US federal district court rules Corporate Transparency Act is unconstitutional

Tuesday, 12 March 2024
A US federal district court has ordered the US Department of the Treasury to stop enforcing the beneficial ownership reporting provisions of the Corporate Transparency Act against thousands of small businesses throughout the US.
Department of Treasury

The Act, which was enacted in 2020 but only came into force in January 2024, requires millions of entities operating in the country to report their beneficial owners to the treasury. However, it has encountered opposition from small businesses because of the administrative burdens it imposes.

In November 2022, the National Small Business Association (NSBA) and one of its members filed a suit in the Northern Alabama District Court challenging the constitutionality of the Act’s beneficial ownership information reporting rule. They argued that the rule would violate privacy protections by requiring law-abiding Americans to provide highly personal information to a government agency to be stored in a database for criminal enforcement purposes. Further, they claimed that the obligation is unduly burdensome on small companies and infringes on states' powers to govern business. The NSBA sought an immediate injunction against the treasury’s Financial Crimes Enforcement Network (FinCEN), which enforces the reporting rules.

On March 1, 2024, the court entered a final declaratory judgment enjoining FinCEN not to enforce the Act against the NSBA or any of its members. It found that the US Congress exceeded its constitutional powers in enacting it because the Act lacks a sufficient nexus to any enumerated congressional power to be a necessary and proper means of achieving its policy goals (National Small Business United v Yellen, No. 5:22-cv-01448).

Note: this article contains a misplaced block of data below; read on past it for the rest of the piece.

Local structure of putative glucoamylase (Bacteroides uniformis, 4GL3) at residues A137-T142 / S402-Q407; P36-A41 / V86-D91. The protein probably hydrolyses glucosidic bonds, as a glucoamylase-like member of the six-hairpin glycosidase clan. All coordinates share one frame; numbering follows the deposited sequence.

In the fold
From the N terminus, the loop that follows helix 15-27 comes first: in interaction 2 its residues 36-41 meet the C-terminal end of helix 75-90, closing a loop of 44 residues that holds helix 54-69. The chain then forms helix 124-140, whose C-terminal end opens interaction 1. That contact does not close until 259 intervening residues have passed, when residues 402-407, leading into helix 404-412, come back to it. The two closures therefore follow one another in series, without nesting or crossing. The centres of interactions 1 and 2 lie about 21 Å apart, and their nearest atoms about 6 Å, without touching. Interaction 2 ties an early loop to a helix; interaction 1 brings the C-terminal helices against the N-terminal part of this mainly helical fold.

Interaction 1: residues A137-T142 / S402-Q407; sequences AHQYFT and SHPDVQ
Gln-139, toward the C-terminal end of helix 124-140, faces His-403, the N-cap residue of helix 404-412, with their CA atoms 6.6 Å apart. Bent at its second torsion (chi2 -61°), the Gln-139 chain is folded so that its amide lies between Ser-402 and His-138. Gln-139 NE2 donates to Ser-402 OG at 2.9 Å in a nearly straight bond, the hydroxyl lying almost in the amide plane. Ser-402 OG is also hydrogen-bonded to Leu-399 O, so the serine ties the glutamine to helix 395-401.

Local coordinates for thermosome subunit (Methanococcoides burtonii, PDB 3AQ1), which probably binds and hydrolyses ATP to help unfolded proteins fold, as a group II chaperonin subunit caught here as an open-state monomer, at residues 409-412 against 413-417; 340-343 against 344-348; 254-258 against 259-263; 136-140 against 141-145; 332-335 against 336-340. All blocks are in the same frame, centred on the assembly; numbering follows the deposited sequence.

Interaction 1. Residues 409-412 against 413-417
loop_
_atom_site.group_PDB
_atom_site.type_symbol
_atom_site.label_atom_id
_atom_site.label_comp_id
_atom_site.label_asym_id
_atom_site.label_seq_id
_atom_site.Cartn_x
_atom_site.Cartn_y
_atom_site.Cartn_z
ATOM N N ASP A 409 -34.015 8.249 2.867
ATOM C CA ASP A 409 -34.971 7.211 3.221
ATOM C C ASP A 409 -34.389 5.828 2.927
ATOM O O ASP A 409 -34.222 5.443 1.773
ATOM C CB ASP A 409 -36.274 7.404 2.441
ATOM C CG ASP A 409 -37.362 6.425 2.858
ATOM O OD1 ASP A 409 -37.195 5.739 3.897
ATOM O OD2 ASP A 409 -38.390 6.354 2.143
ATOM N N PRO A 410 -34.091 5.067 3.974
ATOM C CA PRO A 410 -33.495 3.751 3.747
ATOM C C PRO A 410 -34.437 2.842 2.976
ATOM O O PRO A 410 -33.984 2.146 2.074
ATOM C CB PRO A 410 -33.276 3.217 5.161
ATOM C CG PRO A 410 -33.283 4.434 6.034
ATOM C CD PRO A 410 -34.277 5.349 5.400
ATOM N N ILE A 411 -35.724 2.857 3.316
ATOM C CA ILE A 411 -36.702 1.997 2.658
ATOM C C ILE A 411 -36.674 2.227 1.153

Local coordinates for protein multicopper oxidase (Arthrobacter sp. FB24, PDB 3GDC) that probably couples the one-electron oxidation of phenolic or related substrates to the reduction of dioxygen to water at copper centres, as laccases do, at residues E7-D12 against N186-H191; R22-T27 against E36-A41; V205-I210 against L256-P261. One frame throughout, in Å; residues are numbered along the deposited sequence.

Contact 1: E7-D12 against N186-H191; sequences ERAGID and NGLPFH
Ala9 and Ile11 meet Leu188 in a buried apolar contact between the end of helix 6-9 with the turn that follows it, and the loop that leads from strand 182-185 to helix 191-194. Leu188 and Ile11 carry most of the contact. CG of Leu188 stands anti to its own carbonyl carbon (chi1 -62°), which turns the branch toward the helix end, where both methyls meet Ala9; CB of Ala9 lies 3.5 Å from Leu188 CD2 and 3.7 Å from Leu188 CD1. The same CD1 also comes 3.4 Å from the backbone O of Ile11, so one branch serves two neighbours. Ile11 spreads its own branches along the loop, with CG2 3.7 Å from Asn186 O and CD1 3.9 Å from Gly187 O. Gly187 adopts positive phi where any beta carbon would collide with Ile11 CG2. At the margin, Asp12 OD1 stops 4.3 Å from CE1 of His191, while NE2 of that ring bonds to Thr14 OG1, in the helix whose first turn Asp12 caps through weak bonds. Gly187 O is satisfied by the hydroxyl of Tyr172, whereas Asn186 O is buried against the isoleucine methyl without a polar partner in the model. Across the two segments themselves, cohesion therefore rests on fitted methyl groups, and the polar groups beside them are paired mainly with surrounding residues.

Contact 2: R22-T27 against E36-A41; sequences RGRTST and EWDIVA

The decision will ‘likely cause great consternation in the marketplace, as companies have been actively collecting information for anticipated filings or have already submitted filings since the start of the year’, says law firm Dickinson Wright.

FinCEN has issued a statement undertaking to comply with the injunction and agreeing that the parties concerned do not have to comply with its beneficial ownership rules for the moment.

However, it is not clear how far this exemption extends. The court's judgment is nominally limited to the plaintiffs themselves and no national injunction is in place. Law firm K&L Gates notes that for other affected entities the answer is not so straightforward. Companies formed before 2024 are not required to report their information to FinCEN until the end of 2024, so may prefer to ‘wait for a period of time to allow the courts to wrestle with the constitutionality of the [Act]’. Under the Act, companies formed in 2024 must report their beneficial owners within 90 days from the date of formation and should continue to comply with the Act until there is a definitive resolution. Holland & Knight echoes this: 'Nonparties are well advised to continue to timely, correctly and completely report the required information', it said.

The US government is likely to appeal the decision and that of the several similar cases being brought in other state courts. It will also ask for the injunction to be stayed pending appeal, according to Kocher and Feldman.

The district court's decision could have an impact on states currently contemplating adopting 'mini-CTAs', said Holland & Knight. California, Maryland and Massachusetts have proposed such Bills and other states may follow.

Law firm Berger Singerman considers that the CTA remains applicable and enforceable against corporations and other legal entities subject to CTA reporting, with the exception of the NSBA and its members. 'Therefore such corporations and other legal entities should continue to comply with FinCEN's final beneficial ownership information reporting regime at this time', it warned. The majority of US law firms appear to agree with this position.

Editor’s note: This is an updated news story, in light of the expert comment that has emerged since the International News Digest published on March 7, 2024.


The content displayed here is subject to our disclaimer. Read more